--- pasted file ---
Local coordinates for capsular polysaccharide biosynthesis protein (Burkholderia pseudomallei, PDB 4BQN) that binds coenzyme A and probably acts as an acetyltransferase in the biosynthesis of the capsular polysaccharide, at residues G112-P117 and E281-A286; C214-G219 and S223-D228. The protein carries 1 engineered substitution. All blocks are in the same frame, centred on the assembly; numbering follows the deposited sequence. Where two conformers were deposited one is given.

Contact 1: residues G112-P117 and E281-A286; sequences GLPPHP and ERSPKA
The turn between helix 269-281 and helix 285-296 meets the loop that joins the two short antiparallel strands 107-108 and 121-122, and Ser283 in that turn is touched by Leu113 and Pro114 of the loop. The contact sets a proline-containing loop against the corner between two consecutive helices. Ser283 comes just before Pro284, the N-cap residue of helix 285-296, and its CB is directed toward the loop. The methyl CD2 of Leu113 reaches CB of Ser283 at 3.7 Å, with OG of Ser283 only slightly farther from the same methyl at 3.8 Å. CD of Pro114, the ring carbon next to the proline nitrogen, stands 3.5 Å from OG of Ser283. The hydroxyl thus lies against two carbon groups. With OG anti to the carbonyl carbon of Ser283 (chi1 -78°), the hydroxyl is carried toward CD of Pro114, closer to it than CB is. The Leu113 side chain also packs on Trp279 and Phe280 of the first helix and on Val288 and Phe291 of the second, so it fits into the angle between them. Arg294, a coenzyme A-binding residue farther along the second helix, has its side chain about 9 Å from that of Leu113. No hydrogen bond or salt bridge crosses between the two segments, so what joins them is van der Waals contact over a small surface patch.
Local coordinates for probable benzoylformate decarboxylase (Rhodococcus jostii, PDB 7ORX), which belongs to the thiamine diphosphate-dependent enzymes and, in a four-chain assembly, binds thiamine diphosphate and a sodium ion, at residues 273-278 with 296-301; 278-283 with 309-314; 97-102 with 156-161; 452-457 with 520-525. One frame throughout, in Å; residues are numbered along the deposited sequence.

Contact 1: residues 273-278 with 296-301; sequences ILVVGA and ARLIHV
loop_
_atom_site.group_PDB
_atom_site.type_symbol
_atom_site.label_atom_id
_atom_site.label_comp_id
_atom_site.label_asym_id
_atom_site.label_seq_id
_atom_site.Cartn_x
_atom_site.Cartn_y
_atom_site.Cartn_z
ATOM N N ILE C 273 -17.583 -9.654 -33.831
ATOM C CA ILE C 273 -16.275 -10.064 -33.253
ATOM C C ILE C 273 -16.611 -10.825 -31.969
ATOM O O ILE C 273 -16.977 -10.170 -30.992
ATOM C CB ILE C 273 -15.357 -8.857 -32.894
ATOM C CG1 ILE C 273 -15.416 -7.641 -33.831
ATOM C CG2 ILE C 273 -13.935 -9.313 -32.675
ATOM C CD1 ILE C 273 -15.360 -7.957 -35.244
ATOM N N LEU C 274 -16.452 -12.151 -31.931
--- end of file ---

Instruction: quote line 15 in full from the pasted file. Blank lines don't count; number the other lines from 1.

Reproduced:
_atom_site.Cartn_z